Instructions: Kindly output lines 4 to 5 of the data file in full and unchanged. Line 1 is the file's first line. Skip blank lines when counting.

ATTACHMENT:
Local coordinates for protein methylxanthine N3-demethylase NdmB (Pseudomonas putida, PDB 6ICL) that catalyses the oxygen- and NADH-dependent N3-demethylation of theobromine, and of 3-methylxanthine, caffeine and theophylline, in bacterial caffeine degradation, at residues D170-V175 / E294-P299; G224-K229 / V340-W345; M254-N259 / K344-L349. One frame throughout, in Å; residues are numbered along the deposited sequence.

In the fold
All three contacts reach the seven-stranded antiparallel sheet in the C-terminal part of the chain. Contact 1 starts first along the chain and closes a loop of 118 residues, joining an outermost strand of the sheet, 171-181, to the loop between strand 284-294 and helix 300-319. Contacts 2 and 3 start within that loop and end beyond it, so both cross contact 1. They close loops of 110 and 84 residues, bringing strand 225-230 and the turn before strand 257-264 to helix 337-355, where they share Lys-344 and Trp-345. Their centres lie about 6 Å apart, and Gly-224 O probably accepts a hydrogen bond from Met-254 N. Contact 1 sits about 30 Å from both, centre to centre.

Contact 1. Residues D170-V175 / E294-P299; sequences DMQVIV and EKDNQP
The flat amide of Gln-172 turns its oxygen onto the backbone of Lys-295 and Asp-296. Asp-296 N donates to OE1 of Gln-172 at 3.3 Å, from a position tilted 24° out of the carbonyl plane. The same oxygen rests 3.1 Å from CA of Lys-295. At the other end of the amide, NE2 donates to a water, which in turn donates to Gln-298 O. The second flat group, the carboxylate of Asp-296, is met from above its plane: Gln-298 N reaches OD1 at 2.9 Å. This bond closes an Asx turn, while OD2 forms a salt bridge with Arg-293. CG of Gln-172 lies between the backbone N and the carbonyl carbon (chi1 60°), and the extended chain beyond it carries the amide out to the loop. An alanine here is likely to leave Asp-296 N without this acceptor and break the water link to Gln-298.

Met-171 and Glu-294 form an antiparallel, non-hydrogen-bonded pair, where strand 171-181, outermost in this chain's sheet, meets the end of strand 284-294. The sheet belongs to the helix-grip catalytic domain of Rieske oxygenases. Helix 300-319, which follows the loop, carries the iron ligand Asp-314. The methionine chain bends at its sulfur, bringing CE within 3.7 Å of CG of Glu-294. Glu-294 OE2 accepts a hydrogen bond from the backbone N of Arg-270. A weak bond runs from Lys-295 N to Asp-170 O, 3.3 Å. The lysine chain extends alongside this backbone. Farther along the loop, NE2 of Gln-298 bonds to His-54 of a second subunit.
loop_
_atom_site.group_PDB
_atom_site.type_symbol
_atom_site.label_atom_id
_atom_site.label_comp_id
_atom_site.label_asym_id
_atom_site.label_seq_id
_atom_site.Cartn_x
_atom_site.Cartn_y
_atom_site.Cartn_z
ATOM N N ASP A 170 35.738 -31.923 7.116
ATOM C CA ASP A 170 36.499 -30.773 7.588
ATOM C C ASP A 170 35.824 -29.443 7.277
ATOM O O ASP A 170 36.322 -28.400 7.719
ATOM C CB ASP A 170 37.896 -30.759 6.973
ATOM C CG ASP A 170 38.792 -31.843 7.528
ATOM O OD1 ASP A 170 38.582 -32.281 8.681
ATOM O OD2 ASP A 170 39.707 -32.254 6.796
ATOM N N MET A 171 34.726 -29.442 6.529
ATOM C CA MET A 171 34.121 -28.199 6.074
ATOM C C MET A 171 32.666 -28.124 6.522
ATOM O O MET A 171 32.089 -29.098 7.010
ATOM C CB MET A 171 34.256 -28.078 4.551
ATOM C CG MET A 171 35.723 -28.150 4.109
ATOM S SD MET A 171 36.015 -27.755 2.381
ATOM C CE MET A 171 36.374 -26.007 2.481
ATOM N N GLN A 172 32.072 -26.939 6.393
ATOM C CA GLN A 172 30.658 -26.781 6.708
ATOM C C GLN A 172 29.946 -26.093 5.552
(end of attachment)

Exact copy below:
Contact 1. Residues D170-V175 / E294-P299; sequences DMQVIV and EKDNQP
The flat amide of Gln-172 turns its oxygen onto the backbone of Lys-295 and Asp-296. Asp-296 N donates to OE1 of Gln-172 at 3.3 Å, from a position tilted 24° out of the carbonyl plane. The same oxygen rests 3.1 Å from CA of Lys-295. At the other end of the amide, NE2 donates to a water, which in turn donates to Gln-298 O. The second flat group, the carboxylate of Asp-296, is met from above its plane: Gln-298 N reaches OD1 at 2.9 Å. This bond closes an Asx turn, while OD2 forms a salt bridge with Arg-293. CG of Gln-172 lies between the backbone N and the carbonyl carbon (chi1 60°), and the extended chain beyond it carries the amide out to the loop. An alanine here is likely to leave Asp-296 N without this acceptor and break the water link to Gln-298.